Georgia's top court has ruled in favor of five exotic dancers who argued that their right to perform was effectively stripped by an Atlanta ordinance that bans people under 21 from places where alcohol is sold.
In an unanimous opinion published Monday, the State Supreme Court found the local law conflicts with two state laws dealing with underaged persons who serve alcohol as part of their jobs.
When read together, "it is clear that the Legislature's intent is to allow persons who are over the age of 18 but not yet 21 years old to dispense, serve, sell or handle alcoholic beverages as part of their employment," read the opinion written by Chief Justice Carol Hunstein.
Attorneys representing Deanna Willis, Danielle Barbee, Ashlie Startley, Olivia Almeida and Rachel Haxo had labeled it a right-to-work case.
Justices agreed, writing that the city ordinance "directly impairs the operation of these general statutes by prohibiting persons aged 18 to 21 from entering in or remaining at the premises of licensed establishments where they are legally entitled to hold jobs that involve dispensing, serving, selling or handling alcoholic beverages."
The opinion reversed a Fulton County Superior Court ruling that upheld the city ordinance.
The five women were 19 or 20 in 2007 when the city passed a law forbidding people under 21 from entering and remaining in businesses where alcohol is sold for consumption on the premises.
It exempted convenience stores, stadiums, concert halls and many other places, but not adult entertainment clubs like the Cheetah Lounge, where the women worked and where alcohol sales are a major source of revenue.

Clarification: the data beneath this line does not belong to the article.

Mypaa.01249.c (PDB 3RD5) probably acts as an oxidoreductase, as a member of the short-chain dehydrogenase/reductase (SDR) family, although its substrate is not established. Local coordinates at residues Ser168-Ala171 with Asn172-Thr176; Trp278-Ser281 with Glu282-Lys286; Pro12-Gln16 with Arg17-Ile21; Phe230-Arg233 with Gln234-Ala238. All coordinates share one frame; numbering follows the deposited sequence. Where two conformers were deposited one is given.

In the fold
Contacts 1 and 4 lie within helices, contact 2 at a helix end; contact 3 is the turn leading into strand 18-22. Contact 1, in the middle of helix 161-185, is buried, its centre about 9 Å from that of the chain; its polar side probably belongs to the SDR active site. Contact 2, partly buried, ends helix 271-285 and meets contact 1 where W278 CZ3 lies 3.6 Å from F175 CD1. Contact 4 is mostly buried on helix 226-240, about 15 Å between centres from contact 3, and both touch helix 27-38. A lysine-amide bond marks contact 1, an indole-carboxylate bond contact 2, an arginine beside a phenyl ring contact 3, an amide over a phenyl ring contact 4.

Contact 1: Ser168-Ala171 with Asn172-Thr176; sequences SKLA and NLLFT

The women filed a lawsuit claiming the ordinance was unconstitutional because it violated their free speech rights. After a trial judge ruled in favor of the city in January, the women appealed to the Georgia Supreme Court.
A message seeking comment on the ruling was left with the city Monday. City officials have argued that the ordinance doesn't ban women under 21 from nude dancing — only from dancing in the strip clubs that make most of their revenue from selling alcohol. The goal, they say, is to prevent underage drinking.
But Alan Begner, an attorney who represented the five women, said city council members adopted the ordinance with no evidence that the dancers were underage drinkers.
"I'm really happy for a lot of adults who are under 21 years of age who now have employment opportunities that they once had, but had taken away," he said. "This really is a case about both the right to work and whether a state can change the age of maturity from 18 to 21 in a haphazard way."
He said he was unsure if the plaintiffs still work at the Cheetah Lounge.